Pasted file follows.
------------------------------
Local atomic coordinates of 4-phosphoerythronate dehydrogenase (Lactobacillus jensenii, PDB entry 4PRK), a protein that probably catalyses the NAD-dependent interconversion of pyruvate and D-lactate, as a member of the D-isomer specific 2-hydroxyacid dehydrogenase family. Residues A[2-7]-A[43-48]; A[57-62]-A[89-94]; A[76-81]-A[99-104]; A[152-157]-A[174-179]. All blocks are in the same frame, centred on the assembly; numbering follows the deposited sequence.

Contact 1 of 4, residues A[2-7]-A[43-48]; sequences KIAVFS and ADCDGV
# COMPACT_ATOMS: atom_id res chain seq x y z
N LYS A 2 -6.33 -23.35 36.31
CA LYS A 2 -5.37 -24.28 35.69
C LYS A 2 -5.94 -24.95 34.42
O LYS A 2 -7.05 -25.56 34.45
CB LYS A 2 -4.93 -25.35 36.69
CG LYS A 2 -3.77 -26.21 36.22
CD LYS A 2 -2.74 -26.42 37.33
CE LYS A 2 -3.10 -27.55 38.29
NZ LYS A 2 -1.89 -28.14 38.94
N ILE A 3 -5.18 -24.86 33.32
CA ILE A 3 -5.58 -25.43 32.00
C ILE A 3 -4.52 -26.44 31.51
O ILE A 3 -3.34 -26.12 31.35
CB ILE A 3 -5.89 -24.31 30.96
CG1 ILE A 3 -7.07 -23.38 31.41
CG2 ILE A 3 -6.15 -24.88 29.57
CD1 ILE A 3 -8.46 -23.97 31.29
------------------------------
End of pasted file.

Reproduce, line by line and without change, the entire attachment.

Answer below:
Local atomic coordinates of 4-phosphoerythronate dehydrogenase (Lactobacillus jensenii, PDB entry 4PRK), a protein that probably catalyses the NAD-dependent interconversion of pyruvate and D-lactate, as a member of the D-isomer specific 2-hydroxyacid dehydrogenase family. Residues A[2-7]-A[43-48]; A[57-62]-A[89-94]; A[76-81]-A[99-104]; A[152-157]-A[174-179]. All blocks are in the same frame, centred on the assembly; numbering follows the deposited sequence.

Contact 1 of 4, residues A[2-7]-A[43-48]; sequences KIAVFS and ADCDGV
# COMPACT_ATOMS: atom_id res chain seq x y z
N LYS A 2 -6.33 -23.35 36.31
CA LYS A 2 -5.37 -24.28 35.69
C LYS A 2 -5.94 -24.95 34.42
O LYS A 2 -7.05 -25.56 34.45
CB LYS A 2 -4.93 -25.35 36.69
CG LYS A 2 -3.77 -26.21 36.22
CD LYS A 2 -2.74 -26.42 37.33
CE LYS A 2 -3.10 -27.55 38.29
NZ LYS A 2 -1.89 -28.14 38.94
N ILE A 3 -5.18 -24.86 33.32
CA ILE A 3 -5.58 -25.43 32.00
C ILE A 3 -4.52 -26.44 31.51
O ILE A 3 -3.34 -26.12 31.35
CB ILE A 3 -5.89 -24.31 30.96
CG1 ILE A 3 -7.07 -23.38 31.41
CG2 ILE A 3 -6.15 -24.88 29.57
CD1 ILE A 3 -8.46 -23.97 31.29